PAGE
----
“A cap on ICE detention beds will force the Trump administration to prioritize deportation for criminals and people who pose real security threats, not lawabiding immigrants who are contributing to our country,” Roybal-Allard said in a statement.
Democrats, newly in control of the House, have faced pressure from some liberals in their ranks to draw a much harder line in their negotiations over the border. Liberals, including Rep. Alexandria Ocasio-Cortez, DN.Y., have proposed entirely cutting funding to ICE.
Democrats on the bipartisan negotiating committee have resisted those demands. But Republicans quickly seized on the new dispute over detention beds to try to lump all Democrats in with the most liberal elements in the party.
“Now, apparently, not only is it enough they want to abolish ICE. They want to abolish the bed spaces available to the country to house violent offenders, so they can be held and deported,” Sen. Lindsey Graham, RS.C., said on Fox News Channel. “I promise you this. Donald Trump is not going to sign any bill that reduces the number of bed spaces available to hold violent offenders who come across our border. He won’t do that.”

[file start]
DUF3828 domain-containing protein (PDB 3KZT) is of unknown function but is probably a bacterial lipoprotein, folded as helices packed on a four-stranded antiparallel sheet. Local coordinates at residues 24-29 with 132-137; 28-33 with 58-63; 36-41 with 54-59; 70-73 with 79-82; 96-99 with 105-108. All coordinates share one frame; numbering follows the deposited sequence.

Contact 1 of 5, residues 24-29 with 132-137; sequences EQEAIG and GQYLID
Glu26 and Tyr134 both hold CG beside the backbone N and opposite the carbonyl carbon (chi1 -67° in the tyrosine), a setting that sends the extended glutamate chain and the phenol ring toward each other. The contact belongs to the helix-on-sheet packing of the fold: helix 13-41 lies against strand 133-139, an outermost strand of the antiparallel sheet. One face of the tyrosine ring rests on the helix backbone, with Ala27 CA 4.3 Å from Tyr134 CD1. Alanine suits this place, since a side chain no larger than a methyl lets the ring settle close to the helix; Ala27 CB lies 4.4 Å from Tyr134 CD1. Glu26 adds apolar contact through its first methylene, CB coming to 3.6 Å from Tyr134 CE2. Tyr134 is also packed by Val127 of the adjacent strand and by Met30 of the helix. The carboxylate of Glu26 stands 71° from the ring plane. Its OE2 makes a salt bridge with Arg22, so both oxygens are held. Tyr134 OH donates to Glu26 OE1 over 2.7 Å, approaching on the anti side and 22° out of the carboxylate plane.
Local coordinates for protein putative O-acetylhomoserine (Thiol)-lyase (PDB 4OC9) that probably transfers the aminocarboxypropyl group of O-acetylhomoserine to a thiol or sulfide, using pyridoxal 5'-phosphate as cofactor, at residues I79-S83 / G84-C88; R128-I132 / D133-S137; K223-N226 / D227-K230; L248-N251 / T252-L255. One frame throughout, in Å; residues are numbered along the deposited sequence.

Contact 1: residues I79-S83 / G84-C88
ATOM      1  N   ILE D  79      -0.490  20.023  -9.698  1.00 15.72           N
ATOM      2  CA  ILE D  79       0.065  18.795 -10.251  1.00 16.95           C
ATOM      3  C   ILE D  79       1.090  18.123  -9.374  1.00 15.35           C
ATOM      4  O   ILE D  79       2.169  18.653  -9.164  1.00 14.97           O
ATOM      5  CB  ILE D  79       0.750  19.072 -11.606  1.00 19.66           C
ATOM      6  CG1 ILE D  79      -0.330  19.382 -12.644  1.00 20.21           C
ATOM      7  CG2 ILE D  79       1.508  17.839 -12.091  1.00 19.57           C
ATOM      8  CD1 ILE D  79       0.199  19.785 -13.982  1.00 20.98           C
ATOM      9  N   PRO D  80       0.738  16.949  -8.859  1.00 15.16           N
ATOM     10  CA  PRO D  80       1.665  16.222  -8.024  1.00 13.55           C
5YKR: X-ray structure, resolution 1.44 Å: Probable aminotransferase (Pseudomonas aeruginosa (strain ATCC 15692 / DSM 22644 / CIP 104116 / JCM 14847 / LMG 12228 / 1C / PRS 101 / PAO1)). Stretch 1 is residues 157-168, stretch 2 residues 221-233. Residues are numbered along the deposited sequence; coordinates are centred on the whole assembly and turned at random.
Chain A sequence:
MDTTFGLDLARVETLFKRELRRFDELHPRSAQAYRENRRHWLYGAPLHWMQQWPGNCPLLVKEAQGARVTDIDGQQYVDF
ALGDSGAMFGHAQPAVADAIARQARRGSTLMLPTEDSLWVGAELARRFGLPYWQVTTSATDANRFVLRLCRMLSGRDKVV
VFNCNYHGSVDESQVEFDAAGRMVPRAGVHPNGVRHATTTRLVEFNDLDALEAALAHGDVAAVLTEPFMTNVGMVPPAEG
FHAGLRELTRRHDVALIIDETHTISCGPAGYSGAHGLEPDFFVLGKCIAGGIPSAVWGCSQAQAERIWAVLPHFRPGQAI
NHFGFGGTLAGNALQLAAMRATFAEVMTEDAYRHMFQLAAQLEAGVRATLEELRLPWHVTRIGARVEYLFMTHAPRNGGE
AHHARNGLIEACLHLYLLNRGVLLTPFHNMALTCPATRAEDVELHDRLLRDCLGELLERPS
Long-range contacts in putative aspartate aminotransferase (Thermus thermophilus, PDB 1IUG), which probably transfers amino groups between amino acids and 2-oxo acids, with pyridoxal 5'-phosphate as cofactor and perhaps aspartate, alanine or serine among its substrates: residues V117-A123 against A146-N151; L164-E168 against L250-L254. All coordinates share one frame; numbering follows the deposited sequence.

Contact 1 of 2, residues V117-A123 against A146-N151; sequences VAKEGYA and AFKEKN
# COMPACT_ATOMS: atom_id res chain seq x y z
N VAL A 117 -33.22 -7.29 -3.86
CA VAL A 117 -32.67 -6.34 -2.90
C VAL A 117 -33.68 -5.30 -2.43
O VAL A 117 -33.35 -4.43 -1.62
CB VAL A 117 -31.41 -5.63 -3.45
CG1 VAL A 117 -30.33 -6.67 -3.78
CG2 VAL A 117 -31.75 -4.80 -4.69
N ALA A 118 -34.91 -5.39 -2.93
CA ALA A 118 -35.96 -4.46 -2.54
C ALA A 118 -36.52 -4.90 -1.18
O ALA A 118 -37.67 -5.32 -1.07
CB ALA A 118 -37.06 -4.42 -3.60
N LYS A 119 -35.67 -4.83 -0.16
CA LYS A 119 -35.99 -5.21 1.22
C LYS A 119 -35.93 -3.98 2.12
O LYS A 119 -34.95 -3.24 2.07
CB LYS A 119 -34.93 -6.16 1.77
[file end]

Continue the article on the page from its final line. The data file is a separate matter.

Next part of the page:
The fight over how many immigrants can be detained at once became extremely problematic in recent days, just as the White House began signaling to negotiators that it would be more flexible on how much money Congress appropriated for a wall along the Mexico border.
White House officials have become increasingly confident that by declaring a national emergency, Trump will be able to redirect billions of dollars in other federal funding to be used for a wall or barriers. One scenario they had prepared for was for Congress to pass a bill appropriating some money for border security and then use the national emergency declaration to loosen even more funds.
President Donald Trump is unlikely to get the border wall funding he sought in the border committee’s compromise.